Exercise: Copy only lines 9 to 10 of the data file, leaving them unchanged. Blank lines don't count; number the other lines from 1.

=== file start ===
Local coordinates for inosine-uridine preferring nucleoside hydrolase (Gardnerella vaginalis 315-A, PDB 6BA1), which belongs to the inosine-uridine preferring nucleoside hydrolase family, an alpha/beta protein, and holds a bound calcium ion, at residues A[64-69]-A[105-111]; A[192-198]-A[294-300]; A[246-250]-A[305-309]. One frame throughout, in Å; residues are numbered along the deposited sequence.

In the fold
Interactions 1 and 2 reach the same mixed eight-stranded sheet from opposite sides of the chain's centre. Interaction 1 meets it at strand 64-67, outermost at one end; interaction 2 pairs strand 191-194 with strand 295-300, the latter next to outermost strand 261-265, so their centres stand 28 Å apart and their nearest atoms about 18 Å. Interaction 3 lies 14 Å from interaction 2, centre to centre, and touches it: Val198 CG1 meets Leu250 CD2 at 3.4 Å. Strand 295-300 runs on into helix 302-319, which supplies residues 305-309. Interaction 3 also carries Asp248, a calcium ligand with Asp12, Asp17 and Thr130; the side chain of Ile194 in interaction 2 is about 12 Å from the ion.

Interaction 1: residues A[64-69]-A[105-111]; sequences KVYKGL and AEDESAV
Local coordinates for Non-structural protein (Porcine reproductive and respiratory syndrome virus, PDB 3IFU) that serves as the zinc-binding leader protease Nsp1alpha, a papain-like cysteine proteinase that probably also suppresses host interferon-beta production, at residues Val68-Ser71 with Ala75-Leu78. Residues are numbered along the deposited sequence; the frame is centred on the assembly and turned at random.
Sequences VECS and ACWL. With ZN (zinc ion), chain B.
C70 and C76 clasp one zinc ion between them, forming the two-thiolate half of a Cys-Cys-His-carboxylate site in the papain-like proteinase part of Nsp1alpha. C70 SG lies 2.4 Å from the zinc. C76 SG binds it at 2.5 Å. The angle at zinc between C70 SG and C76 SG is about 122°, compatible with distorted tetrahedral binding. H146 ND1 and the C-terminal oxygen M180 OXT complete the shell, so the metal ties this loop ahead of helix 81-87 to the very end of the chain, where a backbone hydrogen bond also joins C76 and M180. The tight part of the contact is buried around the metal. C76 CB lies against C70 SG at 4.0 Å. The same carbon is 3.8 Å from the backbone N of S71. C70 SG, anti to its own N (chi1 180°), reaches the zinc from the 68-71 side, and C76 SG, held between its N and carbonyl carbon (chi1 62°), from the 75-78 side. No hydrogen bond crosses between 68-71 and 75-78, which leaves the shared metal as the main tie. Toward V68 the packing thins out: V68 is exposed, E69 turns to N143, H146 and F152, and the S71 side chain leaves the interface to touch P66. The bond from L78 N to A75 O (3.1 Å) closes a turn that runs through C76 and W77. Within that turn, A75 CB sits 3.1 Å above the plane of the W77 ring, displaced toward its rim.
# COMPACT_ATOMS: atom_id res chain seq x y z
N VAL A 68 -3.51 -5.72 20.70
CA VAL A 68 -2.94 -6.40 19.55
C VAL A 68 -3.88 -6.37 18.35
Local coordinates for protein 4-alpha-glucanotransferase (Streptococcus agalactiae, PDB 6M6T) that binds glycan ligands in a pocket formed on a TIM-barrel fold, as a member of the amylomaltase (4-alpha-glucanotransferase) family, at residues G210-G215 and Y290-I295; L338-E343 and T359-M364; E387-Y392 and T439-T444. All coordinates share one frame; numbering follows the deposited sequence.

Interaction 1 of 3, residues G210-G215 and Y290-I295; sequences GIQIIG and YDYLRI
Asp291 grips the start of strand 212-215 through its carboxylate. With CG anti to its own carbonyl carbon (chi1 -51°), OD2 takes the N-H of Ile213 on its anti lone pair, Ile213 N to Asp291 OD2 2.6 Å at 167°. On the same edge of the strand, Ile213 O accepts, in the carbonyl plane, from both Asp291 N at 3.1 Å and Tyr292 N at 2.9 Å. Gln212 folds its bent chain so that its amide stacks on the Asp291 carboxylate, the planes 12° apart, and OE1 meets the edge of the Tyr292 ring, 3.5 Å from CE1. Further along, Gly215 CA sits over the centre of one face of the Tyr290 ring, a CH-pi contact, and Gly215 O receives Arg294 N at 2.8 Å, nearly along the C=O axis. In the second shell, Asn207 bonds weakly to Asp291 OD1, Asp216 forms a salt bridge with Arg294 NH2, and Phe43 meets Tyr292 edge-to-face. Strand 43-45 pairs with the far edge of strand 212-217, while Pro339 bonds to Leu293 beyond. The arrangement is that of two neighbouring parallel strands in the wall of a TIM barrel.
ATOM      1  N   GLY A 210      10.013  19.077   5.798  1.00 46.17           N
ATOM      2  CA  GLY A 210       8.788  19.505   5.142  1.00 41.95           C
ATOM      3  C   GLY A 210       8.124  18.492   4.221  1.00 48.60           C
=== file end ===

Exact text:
N VAL A 68 -3.51 -5.72 20.70
CA VAL A 68 -2.94 -6.40 19.55